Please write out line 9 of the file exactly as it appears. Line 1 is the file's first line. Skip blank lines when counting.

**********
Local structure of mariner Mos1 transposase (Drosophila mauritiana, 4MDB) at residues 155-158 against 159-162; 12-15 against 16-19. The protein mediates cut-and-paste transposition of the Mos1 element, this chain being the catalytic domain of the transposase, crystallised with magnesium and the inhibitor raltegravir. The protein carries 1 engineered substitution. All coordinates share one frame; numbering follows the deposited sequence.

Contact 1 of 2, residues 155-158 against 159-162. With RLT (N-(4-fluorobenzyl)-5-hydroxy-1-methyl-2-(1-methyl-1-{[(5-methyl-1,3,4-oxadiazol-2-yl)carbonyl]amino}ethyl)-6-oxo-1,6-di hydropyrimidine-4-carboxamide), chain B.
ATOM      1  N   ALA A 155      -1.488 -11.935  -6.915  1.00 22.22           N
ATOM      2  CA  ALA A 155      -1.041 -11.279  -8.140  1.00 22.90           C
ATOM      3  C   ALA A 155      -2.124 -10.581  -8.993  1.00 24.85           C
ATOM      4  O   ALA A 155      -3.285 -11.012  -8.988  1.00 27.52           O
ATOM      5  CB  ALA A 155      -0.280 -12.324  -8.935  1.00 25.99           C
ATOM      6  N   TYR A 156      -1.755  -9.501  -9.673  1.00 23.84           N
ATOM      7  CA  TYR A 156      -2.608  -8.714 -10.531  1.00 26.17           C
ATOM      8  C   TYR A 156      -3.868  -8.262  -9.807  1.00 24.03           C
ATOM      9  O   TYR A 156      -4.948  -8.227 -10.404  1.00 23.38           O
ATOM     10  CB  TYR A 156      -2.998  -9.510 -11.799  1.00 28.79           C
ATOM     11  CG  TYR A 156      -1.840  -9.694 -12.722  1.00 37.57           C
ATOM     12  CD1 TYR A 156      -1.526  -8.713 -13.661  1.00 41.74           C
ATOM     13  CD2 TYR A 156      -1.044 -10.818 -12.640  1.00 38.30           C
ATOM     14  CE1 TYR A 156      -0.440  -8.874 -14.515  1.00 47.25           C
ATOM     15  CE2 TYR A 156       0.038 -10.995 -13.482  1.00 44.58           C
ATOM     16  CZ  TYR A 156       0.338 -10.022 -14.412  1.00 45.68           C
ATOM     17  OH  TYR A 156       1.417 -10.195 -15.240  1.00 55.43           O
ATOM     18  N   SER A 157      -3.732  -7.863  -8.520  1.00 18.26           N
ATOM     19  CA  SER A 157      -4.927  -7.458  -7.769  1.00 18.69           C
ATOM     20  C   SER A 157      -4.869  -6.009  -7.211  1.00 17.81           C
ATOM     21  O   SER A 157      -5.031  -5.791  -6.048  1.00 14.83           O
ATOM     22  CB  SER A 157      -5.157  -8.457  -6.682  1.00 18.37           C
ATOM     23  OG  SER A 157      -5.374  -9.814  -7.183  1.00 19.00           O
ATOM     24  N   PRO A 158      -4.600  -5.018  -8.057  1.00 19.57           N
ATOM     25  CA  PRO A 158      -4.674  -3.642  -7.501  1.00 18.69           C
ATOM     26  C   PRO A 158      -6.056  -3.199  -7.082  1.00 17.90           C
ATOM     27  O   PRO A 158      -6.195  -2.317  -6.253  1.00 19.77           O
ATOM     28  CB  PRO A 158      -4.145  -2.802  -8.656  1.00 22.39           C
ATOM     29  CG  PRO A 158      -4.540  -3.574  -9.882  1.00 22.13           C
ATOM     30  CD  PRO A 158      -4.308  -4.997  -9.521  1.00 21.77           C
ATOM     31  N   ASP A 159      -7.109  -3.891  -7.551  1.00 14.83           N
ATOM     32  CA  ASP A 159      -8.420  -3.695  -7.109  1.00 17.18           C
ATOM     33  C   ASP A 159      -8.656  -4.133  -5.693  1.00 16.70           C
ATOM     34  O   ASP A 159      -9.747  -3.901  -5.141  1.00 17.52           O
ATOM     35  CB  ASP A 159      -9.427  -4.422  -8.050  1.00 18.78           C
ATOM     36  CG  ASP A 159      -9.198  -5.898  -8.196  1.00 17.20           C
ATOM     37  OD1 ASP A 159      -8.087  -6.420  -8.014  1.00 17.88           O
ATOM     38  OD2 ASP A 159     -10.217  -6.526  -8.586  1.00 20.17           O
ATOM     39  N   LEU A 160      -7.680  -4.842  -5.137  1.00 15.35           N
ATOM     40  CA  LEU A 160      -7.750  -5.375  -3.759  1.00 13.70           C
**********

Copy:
ATOM      7  CA  TYR A 156      -2.608  -8.714 -10.531  1.00 26.17           C